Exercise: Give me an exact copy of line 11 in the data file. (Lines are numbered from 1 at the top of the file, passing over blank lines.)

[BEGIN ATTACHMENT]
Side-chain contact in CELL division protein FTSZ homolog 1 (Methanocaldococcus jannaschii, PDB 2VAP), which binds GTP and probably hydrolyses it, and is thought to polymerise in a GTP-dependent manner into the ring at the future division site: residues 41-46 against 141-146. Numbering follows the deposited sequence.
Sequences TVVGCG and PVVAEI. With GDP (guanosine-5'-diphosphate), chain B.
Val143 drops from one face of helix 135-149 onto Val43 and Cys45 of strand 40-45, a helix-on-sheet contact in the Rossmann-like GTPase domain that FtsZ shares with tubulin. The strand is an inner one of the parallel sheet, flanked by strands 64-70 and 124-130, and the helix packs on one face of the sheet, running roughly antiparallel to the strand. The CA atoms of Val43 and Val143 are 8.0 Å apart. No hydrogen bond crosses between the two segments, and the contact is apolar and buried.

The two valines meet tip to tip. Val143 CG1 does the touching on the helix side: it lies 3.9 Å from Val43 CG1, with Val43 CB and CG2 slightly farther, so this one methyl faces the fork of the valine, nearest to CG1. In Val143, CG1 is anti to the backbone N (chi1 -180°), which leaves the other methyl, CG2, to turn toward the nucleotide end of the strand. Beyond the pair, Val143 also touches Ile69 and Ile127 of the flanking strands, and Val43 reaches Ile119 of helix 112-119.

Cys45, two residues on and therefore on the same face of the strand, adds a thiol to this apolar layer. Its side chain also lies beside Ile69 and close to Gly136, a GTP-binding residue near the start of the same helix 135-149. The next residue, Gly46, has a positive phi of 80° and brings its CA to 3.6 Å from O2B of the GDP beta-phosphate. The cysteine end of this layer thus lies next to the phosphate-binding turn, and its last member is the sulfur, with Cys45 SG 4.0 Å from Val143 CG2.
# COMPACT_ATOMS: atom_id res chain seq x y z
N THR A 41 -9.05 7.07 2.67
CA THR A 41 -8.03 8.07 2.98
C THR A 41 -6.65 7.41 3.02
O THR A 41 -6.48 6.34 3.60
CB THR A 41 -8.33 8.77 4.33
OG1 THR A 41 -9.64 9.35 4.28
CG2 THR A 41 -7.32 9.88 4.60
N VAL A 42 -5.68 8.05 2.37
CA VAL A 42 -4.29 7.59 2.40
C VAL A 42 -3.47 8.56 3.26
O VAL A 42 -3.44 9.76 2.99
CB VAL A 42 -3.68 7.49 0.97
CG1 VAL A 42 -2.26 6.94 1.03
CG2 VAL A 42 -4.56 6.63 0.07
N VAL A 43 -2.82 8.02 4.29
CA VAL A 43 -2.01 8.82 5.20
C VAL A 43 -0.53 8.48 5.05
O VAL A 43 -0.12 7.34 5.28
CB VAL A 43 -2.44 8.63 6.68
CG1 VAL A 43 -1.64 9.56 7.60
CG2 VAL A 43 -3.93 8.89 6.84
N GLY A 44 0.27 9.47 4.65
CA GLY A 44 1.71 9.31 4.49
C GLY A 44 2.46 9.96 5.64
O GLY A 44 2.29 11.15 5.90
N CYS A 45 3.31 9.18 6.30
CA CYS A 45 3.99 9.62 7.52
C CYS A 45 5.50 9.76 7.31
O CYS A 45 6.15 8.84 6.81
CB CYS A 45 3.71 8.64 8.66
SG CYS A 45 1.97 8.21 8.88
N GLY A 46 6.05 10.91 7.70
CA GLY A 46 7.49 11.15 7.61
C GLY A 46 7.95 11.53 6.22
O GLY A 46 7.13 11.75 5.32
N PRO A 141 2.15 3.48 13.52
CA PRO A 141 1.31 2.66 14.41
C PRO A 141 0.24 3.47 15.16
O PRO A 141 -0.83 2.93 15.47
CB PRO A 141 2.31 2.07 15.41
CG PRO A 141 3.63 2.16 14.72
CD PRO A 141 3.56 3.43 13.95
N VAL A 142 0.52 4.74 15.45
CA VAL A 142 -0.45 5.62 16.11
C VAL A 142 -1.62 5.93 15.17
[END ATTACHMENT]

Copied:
CB THR A 41 -8.33 8.77 4.33